This systematic review and meta-analysis examined the effectiveness of multidisciplinary-based rehabilitation (MBR) in comparison with active physical interventions for adults with chronic pain.
Materials and Methods:
The review was conducted in line with the recommendations provided in the Cochrane Handbook for Systematic Reviews and is reported in accordance with the Preferred Reporting Items for Systematic Reviews and Meta-Analyses (PRISMA) guidelines. A total of 8 electronic databases were searched from inception to November 2018. Only randomized controlled trials were eligible for inclusion. In total, 31 trials were identified, and most studies involved patients with chronic low back pain (25 trials). The main outcomes considered were pain intensity and disability at short-term follow-up (≤3 mo after treatment), medium-term follow-up (>3 and <12 mo), and long-term follow-up (≥12 mo). The quality of the evidence was assessed according to the Grades of Recommendation, Assessment, Development, and Evaluation (GRADE) approach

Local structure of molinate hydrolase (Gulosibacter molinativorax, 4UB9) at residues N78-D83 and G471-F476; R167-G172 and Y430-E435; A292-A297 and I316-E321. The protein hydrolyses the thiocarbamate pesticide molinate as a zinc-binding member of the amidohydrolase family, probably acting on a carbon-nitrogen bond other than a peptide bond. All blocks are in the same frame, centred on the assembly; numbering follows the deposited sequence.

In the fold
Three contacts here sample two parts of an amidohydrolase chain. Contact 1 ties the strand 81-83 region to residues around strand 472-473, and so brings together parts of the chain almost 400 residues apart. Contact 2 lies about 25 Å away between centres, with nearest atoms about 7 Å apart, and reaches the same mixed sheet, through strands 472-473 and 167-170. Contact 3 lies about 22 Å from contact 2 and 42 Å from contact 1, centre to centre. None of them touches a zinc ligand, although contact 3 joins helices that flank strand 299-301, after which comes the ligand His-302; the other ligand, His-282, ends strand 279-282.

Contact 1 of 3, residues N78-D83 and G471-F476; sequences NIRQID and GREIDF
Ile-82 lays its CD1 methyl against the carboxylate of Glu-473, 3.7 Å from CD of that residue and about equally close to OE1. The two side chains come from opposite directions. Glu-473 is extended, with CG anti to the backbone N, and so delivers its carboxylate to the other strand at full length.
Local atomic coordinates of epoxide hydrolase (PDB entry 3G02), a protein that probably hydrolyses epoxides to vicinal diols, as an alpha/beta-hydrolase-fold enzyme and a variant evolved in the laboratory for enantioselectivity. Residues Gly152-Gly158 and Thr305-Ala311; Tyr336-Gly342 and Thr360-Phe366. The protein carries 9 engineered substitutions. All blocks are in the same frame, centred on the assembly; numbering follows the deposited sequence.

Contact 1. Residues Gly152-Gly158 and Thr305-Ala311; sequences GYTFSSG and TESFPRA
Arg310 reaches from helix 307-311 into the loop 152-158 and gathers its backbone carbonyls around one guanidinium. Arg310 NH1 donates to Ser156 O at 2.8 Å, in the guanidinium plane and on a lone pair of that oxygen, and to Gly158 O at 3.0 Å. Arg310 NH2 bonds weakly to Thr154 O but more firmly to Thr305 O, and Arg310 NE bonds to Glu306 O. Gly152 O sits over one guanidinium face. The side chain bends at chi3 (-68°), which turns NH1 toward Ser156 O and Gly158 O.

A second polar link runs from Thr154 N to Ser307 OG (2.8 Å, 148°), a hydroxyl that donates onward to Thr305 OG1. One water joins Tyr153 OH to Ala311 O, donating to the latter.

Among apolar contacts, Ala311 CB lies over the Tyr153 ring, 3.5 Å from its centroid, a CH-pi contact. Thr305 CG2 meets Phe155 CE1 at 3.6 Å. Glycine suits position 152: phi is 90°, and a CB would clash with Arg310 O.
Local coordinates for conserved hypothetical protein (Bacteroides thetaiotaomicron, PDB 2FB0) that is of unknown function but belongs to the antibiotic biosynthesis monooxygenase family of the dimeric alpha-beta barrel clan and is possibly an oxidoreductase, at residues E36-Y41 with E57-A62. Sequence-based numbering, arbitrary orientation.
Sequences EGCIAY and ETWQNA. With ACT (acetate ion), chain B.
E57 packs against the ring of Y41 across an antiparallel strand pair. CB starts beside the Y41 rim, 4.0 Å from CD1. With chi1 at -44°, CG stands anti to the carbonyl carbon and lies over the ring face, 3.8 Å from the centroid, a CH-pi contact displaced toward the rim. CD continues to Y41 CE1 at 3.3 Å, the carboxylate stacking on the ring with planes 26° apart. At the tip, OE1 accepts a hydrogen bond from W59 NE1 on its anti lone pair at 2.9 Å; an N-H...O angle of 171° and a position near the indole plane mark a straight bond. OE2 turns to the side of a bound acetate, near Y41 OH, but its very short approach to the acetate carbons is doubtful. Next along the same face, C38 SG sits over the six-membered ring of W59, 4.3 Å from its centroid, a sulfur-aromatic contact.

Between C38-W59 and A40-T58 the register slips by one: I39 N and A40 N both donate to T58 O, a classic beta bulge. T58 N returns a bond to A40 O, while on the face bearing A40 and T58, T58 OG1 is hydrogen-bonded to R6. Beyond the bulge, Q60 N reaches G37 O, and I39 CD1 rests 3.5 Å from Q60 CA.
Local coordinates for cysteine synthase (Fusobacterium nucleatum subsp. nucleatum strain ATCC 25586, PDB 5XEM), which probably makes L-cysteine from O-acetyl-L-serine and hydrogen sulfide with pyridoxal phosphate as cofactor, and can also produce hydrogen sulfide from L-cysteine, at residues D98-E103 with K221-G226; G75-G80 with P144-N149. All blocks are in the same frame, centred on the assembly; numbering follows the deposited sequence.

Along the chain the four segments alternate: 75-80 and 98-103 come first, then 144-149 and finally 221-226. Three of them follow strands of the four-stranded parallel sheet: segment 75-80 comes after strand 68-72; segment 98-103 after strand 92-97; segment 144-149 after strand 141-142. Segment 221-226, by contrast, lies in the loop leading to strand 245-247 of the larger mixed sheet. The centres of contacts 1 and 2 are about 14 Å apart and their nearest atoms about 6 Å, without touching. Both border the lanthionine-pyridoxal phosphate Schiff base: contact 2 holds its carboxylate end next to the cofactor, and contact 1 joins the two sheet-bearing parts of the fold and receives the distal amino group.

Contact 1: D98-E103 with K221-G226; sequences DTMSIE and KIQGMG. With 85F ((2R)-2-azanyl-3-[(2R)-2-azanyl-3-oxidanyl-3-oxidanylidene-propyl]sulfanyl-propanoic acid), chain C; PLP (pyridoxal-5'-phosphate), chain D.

A total of 27 studies were included in the meta-analysis. Statistically significant differences in favor of MBR were found for pain intensity and disability at short-term follow-up (standardized mean difference=0.53 and 0.50) and long-term follow-up (standardized mean difference=0.56 and 0.77), but the quality of the evidence was low. There was no significant difference between MBR and active physical interventions in the medium-term follow-up.
Overall, the results suggest that MBR may lead to greater improvements in pain intensity and disability compared with active physical interventions, and the effects appear to be sustained in the long term. However, these findings should be interpreted with caution in light of the low quality of the evidence, with all but one trial judged to be at high risk of bias. Further research is required to assess the effectiveness of MBR for people with chronic pain conditions other than low back pain.